The Films of Dominic Sena
Gone in Sixty Seconds (August 13/06)
A remake of the eponymous cult classic, Gone in Sixty Seconds follows a ragtag group of car thieves - led by Nicolas Cage's Memphis Raines - as they attempt to steal 50 cars over a 72-hour time period. Director Dominic Sena infuses the movie with precisely the sort of glossy style that one expects from a Jerry Bruckheimer production, while screenwriter Scott Rosenberg peppers the story with a whole host of quirky characters and clever instances of dialogue. The film is consequently entertaining but senseless; the inherent slickness of virtually every aspect of the production eventually becomes mind-numbing, and there comes a point at which one can't help but crave something (anything) of substance. Having said that, Gone in Sixty Seconds is certainly teeming with charismatic performances (Cage is at his oddball best here) and there's simply no denying the effectiveness of the climactic car chase that finds Raines on the run from dozens of determined cops.
Swordfish (June 16/01)
While Swordfish isn't exactly a masterpiece of filmmaking in any respect, it is consistently entertaining - which is, considering how dull most summer movies are these days, really all one can ask for. Directed by Dominic Sena, the movie, which follows Hugh Jackman's Stanley Jobson as he reluctantly agrees to work for an off-kilter terrorist (John Travolta's Gabriel Shear), opens with a lengthy monologue by Travolta decrying Hollywood movies. This speech is certainly quite entertaining, albeit in a Pulp Fiction-esque, look-how-clever-I-am sort of way. Skip Woods, the man behind the equally pop-culture riffing Thursday, has crafted an intelligent screenplay, which is, when you consider that most movies of this ilk are as stupid as Tomb Raider, something of a surprise and it's genuinely exciting to watch a film with crisp, exciting chunks of dialogue. And what a relief it is, finally, to see a movie use the Matrix bullet-time effect well. The 360-degree look at an explosion is probably the coolest thing you'll see all summer (and Sena doesn't over use it either; it's shown once and that's it). Look, Swordfish is never going to be confused for a masterpiece of big-budget filmmaking. The movie boasts its share of problems - Berry's character is completely superfluous, the mid-section drags a bit, and there are enough plot holes to fly one of Travolta's jets through - but for what it is, it works. Strap yourself in for the ride and enjoy.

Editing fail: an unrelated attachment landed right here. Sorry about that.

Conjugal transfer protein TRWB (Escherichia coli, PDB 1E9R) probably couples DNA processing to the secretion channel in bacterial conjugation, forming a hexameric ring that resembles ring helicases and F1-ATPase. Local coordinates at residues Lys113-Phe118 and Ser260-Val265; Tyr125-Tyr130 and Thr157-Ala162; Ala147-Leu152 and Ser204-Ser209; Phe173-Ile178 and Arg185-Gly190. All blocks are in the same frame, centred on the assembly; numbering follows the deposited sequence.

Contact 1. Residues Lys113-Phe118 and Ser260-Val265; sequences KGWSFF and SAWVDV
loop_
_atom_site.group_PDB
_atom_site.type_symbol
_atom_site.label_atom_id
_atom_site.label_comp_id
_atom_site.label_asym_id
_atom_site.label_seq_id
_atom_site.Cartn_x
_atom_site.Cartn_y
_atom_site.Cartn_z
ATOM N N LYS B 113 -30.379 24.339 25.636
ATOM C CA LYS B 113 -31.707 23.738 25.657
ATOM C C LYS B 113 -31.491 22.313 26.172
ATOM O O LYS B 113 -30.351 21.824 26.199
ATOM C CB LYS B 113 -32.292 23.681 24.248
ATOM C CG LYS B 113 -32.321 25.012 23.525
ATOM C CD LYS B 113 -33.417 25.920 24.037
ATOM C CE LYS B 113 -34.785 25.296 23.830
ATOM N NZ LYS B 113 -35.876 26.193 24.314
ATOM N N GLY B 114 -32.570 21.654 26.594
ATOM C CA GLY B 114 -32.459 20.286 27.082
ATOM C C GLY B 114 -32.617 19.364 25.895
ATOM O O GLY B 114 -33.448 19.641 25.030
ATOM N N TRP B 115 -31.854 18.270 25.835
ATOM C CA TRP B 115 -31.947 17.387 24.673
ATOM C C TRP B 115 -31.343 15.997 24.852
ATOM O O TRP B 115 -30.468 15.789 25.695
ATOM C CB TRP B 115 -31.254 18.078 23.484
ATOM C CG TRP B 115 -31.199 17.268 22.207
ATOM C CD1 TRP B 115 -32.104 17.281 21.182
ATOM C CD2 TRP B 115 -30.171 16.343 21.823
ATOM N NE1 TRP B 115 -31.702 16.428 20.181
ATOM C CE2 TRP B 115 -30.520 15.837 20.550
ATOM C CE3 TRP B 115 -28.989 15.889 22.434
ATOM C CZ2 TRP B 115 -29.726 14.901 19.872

Season of the Witch (July 1/11)
Season of the Witch follows wisecracking 14th-century knights Behman (Nicolas Cage) and Felson (Ron Perlman) as they're forced to escort a suspected witch (Claire Foy) to a monastery, with the journey bringing the troupe - which also includes Ulrich Thomsen's Eckhart and Stephen Graham's Hagamar - face-to-face with all manner of danger and peril. Though it eventually morphs into a seriously tedious piece of work, Season of the Witch admittedly gets off to a perfectly watchable, better-than-expected start - as the film opens with a striking pre-credits sequence and immediately segues into Behman and Felson's entertaining exploits on the battlefield. The palpable chemistry between Cage and Perlman's respective characters plays an instrumental role in initially cultivating the movie's passable atmosphere, with filmmaker Dominic Sena offering up what feels like, surprisingly (and impressively), a medieval spin on the buddy comedy. It's only as the protagonists embark on their episodic excursion that Season of the Witch begins to lose its hold on the viewer, as Sena employs an incongruously deliberate pace that only serves to highlight the uneventfulness of Bragi F. Schut's screenplay (ie there are simply no standout sequences within the movie's increasingly interminable midsection). The more action-oriented moments within the proceedings fall uniformly flat - eg the heroes are attacked by fake-looking wolves - and it goes without saying that the special-effects-heavy, hopelessly over-the-top finale falls completely and utterly flat. Cage's disappointingly subdued performance stands as the proverbial straw that broke the camel's back, with the end result an entirely underwhelming thriller that's rarely as engrossing as its premise might have indicated.